Four Missouri swimmers might have Olympic futures, but first they will have to prove themselves against the world’s best.
Each will have the opportunity to qualify for the 2004 Olympic Trials in July in Long Beach, Calif., if they meet qualifying times.
Wolfe and North qualified for the Olympic Trials last summer and seek to qualify in other events. Wolfe, a senior, will compete in the 200-meter butterfly, for which she has qualified, and the 100-meter butterfly.
North, a junior, will compete in the 200-meter breaststroke, an event he has qualified for, the 100-meter breaststroke and the 200-meter individual medley. After finishing the 100-meter breaststroke four-tenths a second off the qualifying time this summer, North said his goal is to qualify in the event.
“I’m a little nervous because it’s my last chance to get it before Trials,” North said. “This summer I only had one shot, and things didn’t go as well as I had wanted. I know I can swim better.”
Missouri coach Brian Hoffer said he is excited about what he had seen from North.
“Guys usually get better in their mid-20s, and we’re starting to see the fruits of North’s labors,” Hoffer said. “Things are starting to click for him. His technique is the best I’ve ever seen it.”
Nigh, a senior, will compete in the 50- and 100-meter freestyle and aspires to qualify in the 50. Schoborg, a sophomore, will compete in the 50-meter freestyle and the 100- and 200-meter butterfly and hopes to qualify in the 100-meter butterfly.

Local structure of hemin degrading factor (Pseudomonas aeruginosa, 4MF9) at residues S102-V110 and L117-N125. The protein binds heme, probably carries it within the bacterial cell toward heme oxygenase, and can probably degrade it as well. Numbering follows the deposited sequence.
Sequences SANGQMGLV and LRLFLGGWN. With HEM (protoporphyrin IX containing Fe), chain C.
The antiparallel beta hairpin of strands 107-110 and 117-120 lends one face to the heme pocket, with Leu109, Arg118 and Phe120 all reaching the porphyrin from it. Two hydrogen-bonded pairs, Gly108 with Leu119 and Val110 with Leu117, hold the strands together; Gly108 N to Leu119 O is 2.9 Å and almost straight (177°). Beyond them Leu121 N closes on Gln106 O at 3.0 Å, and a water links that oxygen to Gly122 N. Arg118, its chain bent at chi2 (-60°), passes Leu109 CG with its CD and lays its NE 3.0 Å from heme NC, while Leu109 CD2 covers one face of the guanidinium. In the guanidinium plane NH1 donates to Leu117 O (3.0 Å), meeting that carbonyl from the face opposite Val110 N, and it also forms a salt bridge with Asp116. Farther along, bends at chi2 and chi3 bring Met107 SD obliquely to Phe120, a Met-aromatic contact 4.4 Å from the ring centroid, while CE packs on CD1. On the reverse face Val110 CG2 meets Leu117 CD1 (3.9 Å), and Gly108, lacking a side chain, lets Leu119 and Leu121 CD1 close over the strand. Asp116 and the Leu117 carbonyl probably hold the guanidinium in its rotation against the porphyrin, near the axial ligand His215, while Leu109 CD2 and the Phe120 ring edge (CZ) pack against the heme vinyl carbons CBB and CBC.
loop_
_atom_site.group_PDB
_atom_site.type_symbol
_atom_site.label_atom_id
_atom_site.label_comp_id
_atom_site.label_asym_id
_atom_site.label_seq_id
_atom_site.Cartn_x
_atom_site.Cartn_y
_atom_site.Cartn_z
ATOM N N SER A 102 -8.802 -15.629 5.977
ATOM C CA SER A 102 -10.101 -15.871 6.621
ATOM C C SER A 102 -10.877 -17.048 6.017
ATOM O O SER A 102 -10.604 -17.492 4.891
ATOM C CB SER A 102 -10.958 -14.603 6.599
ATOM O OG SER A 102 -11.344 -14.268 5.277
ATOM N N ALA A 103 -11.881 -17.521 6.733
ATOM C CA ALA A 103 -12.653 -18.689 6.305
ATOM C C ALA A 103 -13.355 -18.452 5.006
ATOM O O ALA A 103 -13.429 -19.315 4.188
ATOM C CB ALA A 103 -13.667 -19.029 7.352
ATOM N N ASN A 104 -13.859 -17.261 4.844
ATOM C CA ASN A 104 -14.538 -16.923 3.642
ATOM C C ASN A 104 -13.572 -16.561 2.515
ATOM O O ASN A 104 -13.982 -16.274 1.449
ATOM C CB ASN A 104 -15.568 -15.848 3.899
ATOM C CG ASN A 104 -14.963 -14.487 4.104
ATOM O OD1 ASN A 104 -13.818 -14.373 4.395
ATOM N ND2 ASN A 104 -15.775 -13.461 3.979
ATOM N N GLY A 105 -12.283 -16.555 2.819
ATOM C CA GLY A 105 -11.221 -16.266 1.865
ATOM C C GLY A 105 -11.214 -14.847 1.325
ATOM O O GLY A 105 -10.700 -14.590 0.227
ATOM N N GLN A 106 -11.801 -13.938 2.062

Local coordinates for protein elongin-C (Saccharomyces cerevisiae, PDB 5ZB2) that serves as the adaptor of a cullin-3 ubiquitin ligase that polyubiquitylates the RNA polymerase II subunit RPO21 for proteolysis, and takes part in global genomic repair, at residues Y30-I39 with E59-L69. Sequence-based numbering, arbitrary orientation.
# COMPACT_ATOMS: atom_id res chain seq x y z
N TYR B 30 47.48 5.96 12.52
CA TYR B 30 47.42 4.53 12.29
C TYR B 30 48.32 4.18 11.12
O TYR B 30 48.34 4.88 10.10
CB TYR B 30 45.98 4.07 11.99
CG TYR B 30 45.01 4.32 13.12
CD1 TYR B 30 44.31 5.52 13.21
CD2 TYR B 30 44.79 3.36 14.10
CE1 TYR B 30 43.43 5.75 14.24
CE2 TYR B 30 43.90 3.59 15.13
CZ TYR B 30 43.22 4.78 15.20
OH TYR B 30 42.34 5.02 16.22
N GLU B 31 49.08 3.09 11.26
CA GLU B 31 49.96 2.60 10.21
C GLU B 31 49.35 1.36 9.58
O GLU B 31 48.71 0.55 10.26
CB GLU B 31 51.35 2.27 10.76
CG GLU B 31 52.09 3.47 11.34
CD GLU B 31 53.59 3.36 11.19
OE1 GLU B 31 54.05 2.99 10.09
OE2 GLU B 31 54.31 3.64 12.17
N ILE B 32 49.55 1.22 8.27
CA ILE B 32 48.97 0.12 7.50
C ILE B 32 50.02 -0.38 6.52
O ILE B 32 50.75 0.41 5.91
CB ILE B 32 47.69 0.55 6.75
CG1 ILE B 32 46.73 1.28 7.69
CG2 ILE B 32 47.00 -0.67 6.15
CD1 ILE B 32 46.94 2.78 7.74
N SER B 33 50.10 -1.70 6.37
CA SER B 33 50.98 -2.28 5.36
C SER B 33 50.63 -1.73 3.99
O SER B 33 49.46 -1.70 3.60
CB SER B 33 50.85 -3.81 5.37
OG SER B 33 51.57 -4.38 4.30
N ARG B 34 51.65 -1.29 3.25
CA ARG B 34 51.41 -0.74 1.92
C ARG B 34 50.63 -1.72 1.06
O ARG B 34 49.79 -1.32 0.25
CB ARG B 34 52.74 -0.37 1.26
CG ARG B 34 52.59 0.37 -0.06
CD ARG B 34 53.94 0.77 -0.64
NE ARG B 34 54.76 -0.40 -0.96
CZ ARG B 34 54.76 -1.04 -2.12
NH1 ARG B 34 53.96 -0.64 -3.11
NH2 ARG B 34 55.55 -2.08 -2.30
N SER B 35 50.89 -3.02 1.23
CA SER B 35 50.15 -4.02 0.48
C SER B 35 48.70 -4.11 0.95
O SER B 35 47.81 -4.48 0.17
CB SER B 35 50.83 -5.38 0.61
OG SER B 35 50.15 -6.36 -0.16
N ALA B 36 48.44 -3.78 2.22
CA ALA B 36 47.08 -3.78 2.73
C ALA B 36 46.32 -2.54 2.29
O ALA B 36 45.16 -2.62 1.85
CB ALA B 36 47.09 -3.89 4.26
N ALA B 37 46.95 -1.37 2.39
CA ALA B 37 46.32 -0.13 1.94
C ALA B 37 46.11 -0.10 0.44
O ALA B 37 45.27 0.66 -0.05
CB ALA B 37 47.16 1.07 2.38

“It’s always a goal when you are little to get to the Olympic Trials,” Schoborg said. “If I got that, it’d be cool.”
Their ability to adapt to the longer pool also will factor into the Tigers’ performances. The Tigers practice and usually compete in 25-yard pool. The U.S. Open uses a 50-meter pool.
The four swimmers arrived in Washington on Wednesday and have been acclimating themselves to the larger pool.
“It’s extremely difficult, and we only have one day to adjust,” Hoffer said. “We don’t have a lot of time but, we’re not going all the way to Washington to swim slow.”
About 70 swimmers will compete in each event. The preliminaries are each morning of the three-day event, and each evening, the day’s the top 16 swimmers will return for finals.
“If we get any second swims, that’s a huge accomplishment,” Hoffer said. “Our goal is always to do well. Doing well might be getting a best time and maybe not top 16. A lifetime best swim might be placed 20th.”